A skateboard is a board with wheels on the bottom that you ride standing up.
They are usually made of a specially designed 7-8 ply maple plywood deck and polyurethane wheels attached to the underside by a pair of skateboarding trucks.
The skateboard’s origin began in California and Hawaii, two places where surfing is a common sport. The 1930s was the beginning of skateboarding, and surfing was at its source.
The first skateboards started with wooden boxes, or boards, with roller skate wheels attached to the bottom. Crate scooters preceded skateboards, having a wooden crate attached to the nose (front of the board), which formed rudimentary handlebars. The boxes turned into planks, similar to the skateboard decks of today.
The launch ramp of 1950’s California lit the torch of skateboarding to be handed off to each new generation over the coming eras. In these decades, skateboarding transcended through ups and downs of economic prosperity and mainstream popularity as different faces and figures shined in the spotlight or dominated the back alleys of urban performance.
In 1959, Roller Derby released the first official skateboard with some new technical developments. Thereby, the handling characteristics have been improved. For this reason, skateboarders were able to develop new tricks and maneuvers.
In the early 1960s, skateboard manufacturers such as Makaha and Hobie attempted to capitalize on the rising popularity of surfing by promoting skateboarding, then known as “sidewalk surfing,” as an alternative diversion when no rideable waves were available. In 1963 Makaha formed the first professional skateboard team, and that same year the first skateboard competition was held in Hermosa, California. It included events in freestyle and downhill slalom skateboarding. The initial popularity of skateboarding waned over the next couple of years because of the limitations of the skateboard’s maneuverability and because of warnings from safety professionals that the activity was dangerous.
Skateboards were revived in the mid-1970s after the development of the faster and more-maneuverable polyurethane wheel and the introduction of the kicktail, the raised back end of the board that makes kickturns possible. The craze spread worldwide, and skateboard magazines helped promote both the sport and young innovative riders such as Tony Alva and Stacey Peralta. The first skate park was built in Florida in 1976, and many others began to appear throughout North and South America, Europe, and Asia, all providing a variety of slopes and banked surfaces for sudden turns and stunts.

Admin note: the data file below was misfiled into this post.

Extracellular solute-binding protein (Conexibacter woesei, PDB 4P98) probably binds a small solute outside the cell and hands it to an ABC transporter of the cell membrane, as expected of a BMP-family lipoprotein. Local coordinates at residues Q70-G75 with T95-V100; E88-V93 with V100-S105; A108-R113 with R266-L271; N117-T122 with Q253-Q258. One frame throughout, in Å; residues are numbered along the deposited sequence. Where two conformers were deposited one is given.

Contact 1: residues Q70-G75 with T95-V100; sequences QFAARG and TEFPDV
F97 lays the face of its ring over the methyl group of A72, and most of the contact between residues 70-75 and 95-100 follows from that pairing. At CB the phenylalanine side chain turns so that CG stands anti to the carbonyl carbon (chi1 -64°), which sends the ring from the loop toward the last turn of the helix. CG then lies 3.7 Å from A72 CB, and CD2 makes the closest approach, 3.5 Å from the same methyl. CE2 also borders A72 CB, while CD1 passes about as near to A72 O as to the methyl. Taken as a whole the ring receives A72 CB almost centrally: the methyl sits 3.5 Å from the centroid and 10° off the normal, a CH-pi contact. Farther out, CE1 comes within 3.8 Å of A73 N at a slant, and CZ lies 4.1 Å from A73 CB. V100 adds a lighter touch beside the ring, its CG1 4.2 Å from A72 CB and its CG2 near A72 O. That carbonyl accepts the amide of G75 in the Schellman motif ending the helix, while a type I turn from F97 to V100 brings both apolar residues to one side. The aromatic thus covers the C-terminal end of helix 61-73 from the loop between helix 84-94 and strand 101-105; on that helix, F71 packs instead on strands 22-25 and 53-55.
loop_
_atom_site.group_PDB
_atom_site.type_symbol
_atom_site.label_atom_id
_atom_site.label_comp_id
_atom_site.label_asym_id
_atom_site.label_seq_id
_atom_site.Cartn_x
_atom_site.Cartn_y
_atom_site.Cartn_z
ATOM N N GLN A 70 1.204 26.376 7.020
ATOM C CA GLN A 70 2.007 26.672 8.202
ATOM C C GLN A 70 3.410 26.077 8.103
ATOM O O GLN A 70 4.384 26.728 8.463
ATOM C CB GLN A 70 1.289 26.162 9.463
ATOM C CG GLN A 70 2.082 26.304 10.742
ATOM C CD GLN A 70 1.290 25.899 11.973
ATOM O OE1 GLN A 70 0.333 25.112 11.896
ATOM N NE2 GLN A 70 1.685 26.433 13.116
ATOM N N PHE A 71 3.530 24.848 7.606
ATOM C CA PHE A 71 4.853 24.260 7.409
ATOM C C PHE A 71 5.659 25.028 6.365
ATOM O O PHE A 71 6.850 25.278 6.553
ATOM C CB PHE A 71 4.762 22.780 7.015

Skateboarding eventually traveled overseas to Germany in the mid-1970s by way of American soldiers. By 1976, Munich became the first skateboarding hub in Germany. Also in Germany, the first skate park was built in Munich Neuperlach, the first German skateboard magazines were published, and the first German skateboarding championships were held in Munich in 1978.
In the 1980s skateboarders built their own ramps and half-pipes and began skating the urban environments, creating what became known as street style. Increased board size and improved truck constructions helped the new style thrive. It was during this time that a distinctive youth subculture began to develop around the sport. Punk rock and baggy clothes became closely associated with young skaters.
Skateboarding during the 1990s became dominated by street skateboarding. Also, thanks to TV and other digital platforms, skateboarding maintained its public presence. From the mid-1990s, modern skateboarding became more concrete, and major events like the X-Games were held and televised. With the help of skateboarding magazines, events, videos, and, of course, the internet, the sport became worldwide.
In the early 2000s, skateboarding was officially considered a professional sport, and skaters became massive celebrities. Eventually, shows like Rob and Big, which starred pro skateboarder Rob Dyrdek, were released and became a success. Brands like DC Shoes, Etnies, Supra, Hurley, and Quicksilver that once were staples in the skating community eventually failed to gear towards current skating trends.
In 2010, Street League Skateboarding was founded, and it grew the popularity of street skating.
Electric skateboards became popular during the 2010s, as did self-balancing unicycles in a board format.
The sport of skateboarding made its Olympics debut at the 2020 Summer Olympics in Tokyo, with both men’s and women’s events. Competitions took place during July and August 2021 in two disciplines: street and park.
There are over 20 million skateboarders worldwide, and that number continues to grow.
Though skateboards emerged in the 1920s, skateboarding tricks like the ones done today did not appear until decades later. In the 1970s and earlier, the most common tricks were “2D” freestyle types such as manuals and pivots. Only later in the 1980s and early 1990s were common modern-day tricks like the ollie and heel-flip invented by Alan Gelfand and Rodney Mullen, setting the stage for other aerial tricks.
In 2019, artist Adrian Wilson created “the World’s Most Expensive Skateboard” – the SUPREME Mundi, a cross between an artist palette and a skateboard as a commentary on the record bids at auction of the Supreme decks and the restored Salvatore Mundi which was sold by a New York art gallery for $20,000
The largest skateboard measured 11.14 m (36 ft 7 in) long, 2.63 m (8 ft 8 in) wide and 1.10 m (3 ft 7.5 in) high.